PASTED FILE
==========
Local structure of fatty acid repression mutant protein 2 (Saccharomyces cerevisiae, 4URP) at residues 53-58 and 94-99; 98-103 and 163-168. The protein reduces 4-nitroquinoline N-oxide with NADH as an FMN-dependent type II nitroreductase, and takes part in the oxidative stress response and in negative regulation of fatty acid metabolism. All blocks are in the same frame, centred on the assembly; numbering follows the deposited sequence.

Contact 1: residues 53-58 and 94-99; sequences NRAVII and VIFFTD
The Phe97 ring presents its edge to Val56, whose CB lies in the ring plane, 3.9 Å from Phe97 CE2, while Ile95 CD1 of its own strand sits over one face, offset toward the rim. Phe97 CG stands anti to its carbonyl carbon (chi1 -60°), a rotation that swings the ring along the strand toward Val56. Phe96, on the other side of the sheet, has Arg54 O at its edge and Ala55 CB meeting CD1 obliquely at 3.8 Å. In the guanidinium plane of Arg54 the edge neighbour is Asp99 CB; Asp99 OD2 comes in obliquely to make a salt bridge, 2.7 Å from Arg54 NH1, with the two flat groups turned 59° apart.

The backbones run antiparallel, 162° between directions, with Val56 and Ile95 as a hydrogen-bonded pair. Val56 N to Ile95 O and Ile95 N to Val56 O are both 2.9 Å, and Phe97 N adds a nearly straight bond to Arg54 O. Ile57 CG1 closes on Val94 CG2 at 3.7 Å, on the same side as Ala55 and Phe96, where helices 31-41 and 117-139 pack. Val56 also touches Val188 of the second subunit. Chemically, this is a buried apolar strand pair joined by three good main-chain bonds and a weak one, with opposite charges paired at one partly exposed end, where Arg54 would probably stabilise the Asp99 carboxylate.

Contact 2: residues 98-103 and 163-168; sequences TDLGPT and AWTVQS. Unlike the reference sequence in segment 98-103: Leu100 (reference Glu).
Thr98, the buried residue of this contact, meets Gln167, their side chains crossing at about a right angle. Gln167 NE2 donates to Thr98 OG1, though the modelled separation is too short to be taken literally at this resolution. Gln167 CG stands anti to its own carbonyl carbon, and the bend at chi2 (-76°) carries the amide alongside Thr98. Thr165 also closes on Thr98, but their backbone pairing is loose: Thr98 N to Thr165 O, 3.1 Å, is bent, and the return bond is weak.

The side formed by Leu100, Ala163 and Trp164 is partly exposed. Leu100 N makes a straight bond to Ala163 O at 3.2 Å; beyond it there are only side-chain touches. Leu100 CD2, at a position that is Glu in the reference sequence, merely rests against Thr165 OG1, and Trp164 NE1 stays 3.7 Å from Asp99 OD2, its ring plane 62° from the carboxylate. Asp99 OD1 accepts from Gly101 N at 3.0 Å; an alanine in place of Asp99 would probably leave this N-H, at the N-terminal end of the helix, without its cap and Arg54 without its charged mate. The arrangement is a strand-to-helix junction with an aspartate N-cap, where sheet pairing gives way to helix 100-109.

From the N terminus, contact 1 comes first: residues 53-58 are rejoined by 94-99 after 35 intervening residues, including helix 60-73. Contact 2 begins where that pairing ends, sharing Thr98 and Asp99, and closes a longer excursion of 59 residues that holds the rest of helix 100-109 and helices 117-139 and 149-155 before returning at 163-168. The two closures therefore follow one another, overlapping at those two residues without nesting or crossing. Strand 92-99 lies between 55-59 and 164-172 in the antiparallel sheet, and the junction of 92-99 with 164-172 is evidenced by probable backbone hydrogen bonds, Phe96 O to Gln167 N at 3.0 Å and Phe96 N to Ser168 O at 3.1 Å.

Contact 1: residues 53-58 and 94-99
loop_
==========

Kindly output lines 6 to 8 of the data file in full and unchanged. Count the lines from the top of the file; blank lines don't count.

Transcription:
Thr98, the buried residue of this contact, meets Gln167, their side chains crossing at about a right angle. Gln167 NE2 donates to Thr98 OG1, though the modelled separation is too short to be taken literally at this resolution. Gln167 CG stands anti to its own carbonyl carbon, and the bend at chi2 (-76°) carries the amide alongside Thr98. Thr165 also closes on Thr98, but their backbone pairing is loose: Thr98 N to Thr165 O, 3.1 Å, is bent, and the return bond is weak.

The side formed by Leu100, Ala163 and Trp164 is partly exposed. Leu100 N makes a straight bond to Ala163 O at 3.2 Å; beyond it there are only side-chain touches. Leu100 CD2, at a position that is Glu in the reference sequence, merely rests against Thr165 OG1, and Trp164 NE1 stays 3.7 Å from Asp99 OD2, its ring plane 62° from the carboxylate. Asp99 OD1 accepts from Gly101 N at 3.0 Å; an alanine in place of Asp99 would probably leave this N-H, at the N-terminal end of the helix, without its cap and Arg54 without its charged mate. The arrangement is a strand-to-helix junction with an aspartate N-cap, where sheet pairing gives way to helix 100-109.

From the N terminus, contact 1 comes first: residues 53-58 are rejoined by 94-99 after 35 intervening residues, including helix 60-73. Contact 2 begins where that pairing ends, sharing Thr98 and Asp99, and closes a longer excursion of 59 residues that holds the rest of helix 100-109 and helices 117-139 and 149-155 before returning at 163-168. The two closures therefore follow one another, overlapping at those two residues without nesting or crossing. Strand 92-99 lies between 55-59 and 164-172 in the antiparallel sheet, and the junction of 92-99 with 164-172 is evidenced by probable backbone hydrogen bonds, Phe96 O to Gln167 N at 3.0 Å and Phe96 N to Ser168 O at 3.1 Å.